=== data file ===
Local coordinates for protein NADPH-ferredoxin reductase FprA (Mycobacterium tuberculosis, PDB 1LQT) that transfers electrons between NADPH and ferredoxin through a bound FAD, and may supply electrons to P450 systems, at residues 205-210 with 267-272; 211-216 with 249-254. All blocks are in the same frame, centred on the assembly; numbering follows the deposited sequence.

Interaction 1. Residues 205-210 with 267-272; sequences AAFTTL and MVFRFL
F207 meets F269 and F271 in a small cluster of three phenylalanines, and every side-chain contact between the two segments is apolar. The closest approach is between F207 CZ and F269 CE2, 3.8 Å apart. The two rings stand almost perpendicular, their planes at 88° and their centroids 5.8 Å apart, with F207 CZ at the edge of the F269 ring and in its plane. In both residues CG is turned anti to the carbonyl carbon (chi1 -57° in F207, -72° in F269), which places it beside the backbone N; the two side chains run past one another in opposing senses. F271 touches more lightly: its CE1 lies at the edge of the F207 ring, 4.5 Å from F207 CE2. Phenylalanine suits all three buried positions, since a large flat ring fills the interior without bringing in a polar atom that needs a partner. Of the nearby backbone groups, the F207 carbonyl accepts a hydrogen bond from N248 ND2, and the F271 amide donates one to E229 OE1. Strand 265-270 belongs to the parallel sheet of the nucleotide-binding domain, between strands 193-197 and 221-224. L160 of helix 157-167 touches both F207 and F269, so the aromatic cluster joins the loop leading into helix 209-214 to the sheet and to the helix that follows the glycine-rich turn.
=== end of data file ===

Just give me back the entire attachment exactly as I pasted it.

Local coordinates for protein NADPH-ferredoxin reductase FprA (Mycobacterium tuberculosis, PDB 1LQT) that transfers electrons between NADPH and ferredoxin through a bound FAD, and may supply electrons to P450 systems, at residues 205-210 with 267-272; 211-216 with 249-254. All blocks are in the same frame, centred on the assembly; numbering follows the deposited sequence.

Interaction 1. Residues 205-210 with 267-272; sequences AAFTTL and MVFRFL
F207 meets F269 and F271 in a small cluster of three phenylalanines, and every side-chain contact between the two segments is apolar. The closest approach is between F207 CZ and F269 CE2, 3.8 Å apart. The two rings stand almost perpendicular, their planes at 88° and their centroids 5.8 Å apart, with F207 CZ at the edge of the F269 ring and in its plane. In both residues CG is turned anti to the carbonyl carbon (chi1 -57° in F207, -72° in F269), which places it beside the backbone N; the two side chains run past one another in opposing senses. F271 touches more lightly: its CE1 lies at the edge of the F207 ring, 4.5 Å from F207 CE2. Phenylalanine suits all three buried positions, since a large flat ring fills the interior without bringing in a polar atom that needs a partner. Of the nearby backbone groups, the F207 carbonyl accepts a hydrogen bond from N248 ND2, and the F271 amide donates one to E229 OE1. Strand 265-270 belongs to the parallel sheet of the nucleotide-binding domain, between strands 193-197 and 221-224. L160 of helix 157-167 touches both F207 and F269, so the aromatic cluster joins the loop leading into helix 209-214 to the sheet and to the helix that follows the glycine-rich turn.